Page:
GLENS FALLS, New York — Nothing seemed extraordinary about the conversations Jacob Houston had with three separate bicyclists who visited his studio during a Washington County studio tour a few summers ago.
So when he received a letter a year later from a man who introduced himself as curator of The Hyde Collection — an avid bicyclist who had stopped and chatted with Houston and his parents on that lovely summer day — and asked if Houston might be interested in an exhibition at the Museum, the 26-year-old artist was in disbelief.
“It was almost unreal,” he said. “It didn’t make sense; I didn’t expect my stuff to be in The Hyde!”
But, beginning April 7, twenty-three of Houston’s paintings will be exhibited in the Museum’s Hoopes Gallery in A Magical World: The Art of Jacob Houston. The exhibition runs through June 23.
Jacob might be the only one surprised to see his acrylic works at the Museum. Since early elementary school, he has been awing the region with his bright, detailed art.
When he was 12 years old, he entered one of his paintings into the Washington County Fair Farm exhibition and won first prize — an honor he took home every year until he aged out of the competition.
In the years since, he has exhibited his art at venues that include Gallery 668 in Battenville, New York; Lapham Gallery, Samantha’s, 6 Pine Street Gallery, and Gallery 99 in Glens Falls; Saratoga Arts Center in Saratoga Springs; Milne Library in Williamstown, Massachusetts; Greenwich Free Library and the Washington County Farm Museum in Greenwich, New York; The Green Bridge Gallery in Cambridge, New York; Historic Salem Courthouse in Salem, New York; Southern Vermont Arts Center in Manchester, Vermont; and Salmagundi Club in New York City.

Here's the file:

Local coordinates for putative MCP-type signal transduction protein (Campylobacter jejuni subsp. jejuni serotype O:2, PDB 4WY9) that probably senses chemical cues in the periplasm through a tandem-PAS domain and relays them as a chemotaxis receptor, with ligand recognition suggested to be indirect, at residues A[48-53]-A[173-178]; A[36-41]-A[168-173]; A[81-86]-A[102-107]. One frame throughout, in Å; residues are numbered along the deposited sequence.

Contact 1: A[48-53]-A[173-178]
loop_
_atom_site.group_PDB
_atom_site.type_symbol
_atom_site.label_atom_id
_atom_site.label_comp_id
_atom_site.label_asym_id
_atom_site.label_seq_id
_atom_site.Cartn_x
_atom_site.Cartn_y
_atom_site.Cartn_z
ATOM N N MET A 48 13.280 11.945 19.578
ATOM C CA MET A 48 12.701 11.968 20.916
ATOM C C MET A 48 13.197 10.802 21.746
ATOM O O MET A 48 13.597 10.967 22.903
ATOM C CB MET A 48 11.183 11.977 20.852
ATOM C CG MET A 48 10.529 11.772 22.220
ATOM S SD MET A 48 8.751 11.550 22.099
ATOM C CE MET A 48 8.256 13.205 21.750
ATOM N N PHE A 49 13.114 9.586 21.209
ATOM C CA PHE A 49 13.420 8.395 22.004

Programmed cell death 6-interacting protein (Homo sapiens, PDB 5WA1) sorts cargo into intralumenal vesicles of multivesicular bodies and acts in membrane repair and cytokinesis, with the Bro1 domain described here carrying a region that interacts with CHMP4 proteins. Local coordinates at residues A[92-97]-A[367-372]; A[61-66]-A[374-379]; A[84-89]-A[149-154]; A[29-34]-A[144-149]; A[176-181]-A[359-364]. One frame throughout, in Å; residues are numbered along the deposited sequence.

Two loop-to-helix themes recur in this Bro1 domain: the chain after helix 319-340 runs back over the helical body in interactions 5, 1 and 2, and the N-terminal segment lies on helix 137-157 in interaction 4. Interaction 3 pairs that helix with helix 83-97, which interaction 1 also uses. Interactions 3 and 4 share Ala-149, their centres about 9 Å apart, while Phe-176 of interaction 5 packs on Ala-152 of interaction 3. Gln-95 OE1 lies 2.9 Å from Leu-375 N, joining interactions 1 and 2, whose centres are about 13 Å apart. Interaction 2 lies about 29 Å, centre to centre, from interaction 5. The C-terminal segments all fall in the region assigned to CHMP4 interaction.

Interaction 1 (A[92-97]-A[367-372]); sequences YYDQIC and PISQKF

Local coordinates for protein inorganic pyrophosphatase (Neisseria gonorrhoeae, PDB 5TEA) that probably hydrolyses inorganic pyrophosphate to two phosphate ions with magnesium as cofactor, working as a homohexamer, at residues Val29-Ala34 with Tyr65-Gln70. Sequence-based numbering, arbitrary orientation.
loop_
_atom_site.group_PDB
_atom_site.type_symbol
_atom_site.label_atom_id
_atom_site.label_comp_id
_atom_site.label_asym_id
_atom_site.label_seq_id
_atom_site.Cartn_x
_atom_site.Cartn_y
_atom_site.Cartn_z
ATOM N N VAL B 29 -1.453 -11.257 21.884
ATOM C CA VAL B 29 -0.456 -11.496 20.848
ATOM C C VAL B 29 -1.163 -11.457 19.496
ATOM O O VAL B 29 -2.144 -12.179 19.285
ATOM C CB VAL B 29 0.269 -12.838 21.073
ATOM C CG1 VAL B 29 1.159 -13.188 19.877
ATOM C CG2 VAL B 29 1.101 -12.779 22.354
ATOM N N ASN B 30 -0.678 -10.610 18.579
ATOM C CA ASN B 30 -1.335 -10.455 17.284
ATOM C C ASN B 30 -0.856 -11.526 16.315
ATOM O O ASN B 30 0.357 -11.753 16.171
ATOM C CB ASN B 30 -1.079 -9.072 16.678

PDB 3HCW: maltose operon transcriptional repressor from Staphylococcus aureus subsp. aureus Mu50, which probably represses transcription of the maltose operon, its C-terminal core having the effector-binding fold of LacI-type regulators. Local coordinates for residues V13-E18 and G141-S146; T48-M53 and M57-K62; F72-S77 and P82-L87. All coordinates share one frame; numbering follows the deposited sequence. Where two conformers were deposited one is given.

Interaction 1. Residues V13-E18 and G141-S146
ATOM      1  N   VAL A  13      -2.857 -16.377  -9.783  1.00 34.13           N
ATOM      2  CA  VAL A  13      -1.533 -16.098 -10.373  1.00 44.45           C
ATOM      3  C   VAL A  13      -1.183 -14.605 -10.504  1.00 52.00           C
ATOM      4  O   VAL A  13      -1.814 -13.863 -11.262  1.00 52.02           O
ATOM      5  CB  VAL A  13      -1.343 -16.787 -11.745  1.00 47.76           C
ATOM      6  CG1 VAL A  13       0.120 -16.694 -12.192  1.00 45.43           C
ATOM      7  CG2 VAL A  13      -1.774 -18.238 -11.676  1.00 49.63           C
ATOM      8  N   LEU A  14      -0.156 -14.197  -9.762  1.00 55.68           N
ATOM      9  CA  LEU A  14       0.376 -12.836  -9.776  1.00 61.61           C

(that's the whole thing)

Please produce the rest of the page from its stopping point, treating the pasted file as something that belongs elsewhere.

“Jacob’s open-hearted, joyful view of the world captivated me immediately,” said Jonathan Canning, director of curatorial affairs and programming at The Hyde Collection, remembering the 2017 studio tour. “I looked at his portrayal of New York City and I felt the wonder of my first trip there.”
Canning is just the latest to recognize Jacob’s talent. Houston won first prize at Lapham Gallery’s first LARAC 120 degrees Intercollegiate Art Competition, competing with artists from colleges throughout the region. His art has also been exhibited in a three-person show at LARAC and in a solo exhibition at Southern Vermont Arts Center. He was featured artist in the Malta League of Arts’ Arts Attitude exhibition. He has also twice been selected to be part of the National Society of Casein & Acrylic Painters’ exhibit at the Salmagundi Club in Manhattan.
Houston is mostly self-taught and paints the beauty he finds in the world around him, what he encounters in his travels, and places he can only dream about. “I paint something I find interesting,” he said. “I might want to travel there, or I have been there and like it a lot.”
Among his travels so far are New York City, France, Ireland, and Rome. Right now, his favorite work of art is Africa, although he has never been there. To create it, he looked up photographs on the Internet. “I take a bunch of images, then put my own take on it,” he said, from the Greenwich home where he lives with his parents, Jim, a civil engineer, and Claire, a retired fifth-grade teacher who now serves as her son’s manager.
“He treats it as a regular career,” Claire Houston said, describing how her son works Monday through Friday at the family’s dining room table.
She said Jacob’s love of art and talent for it were evident early on. His evolution as an artist is chronicled in a series of albums she created and proudly displays in the cozy den of their family home.
Page after page, a young Jacob smiles at the camera next to works of art that become more refined but maintain a bright, dreamlike characteristic throughout.
“When I was 5, I did it for fun,” he said. “But still, nothing is better. Art’s always the first thing.”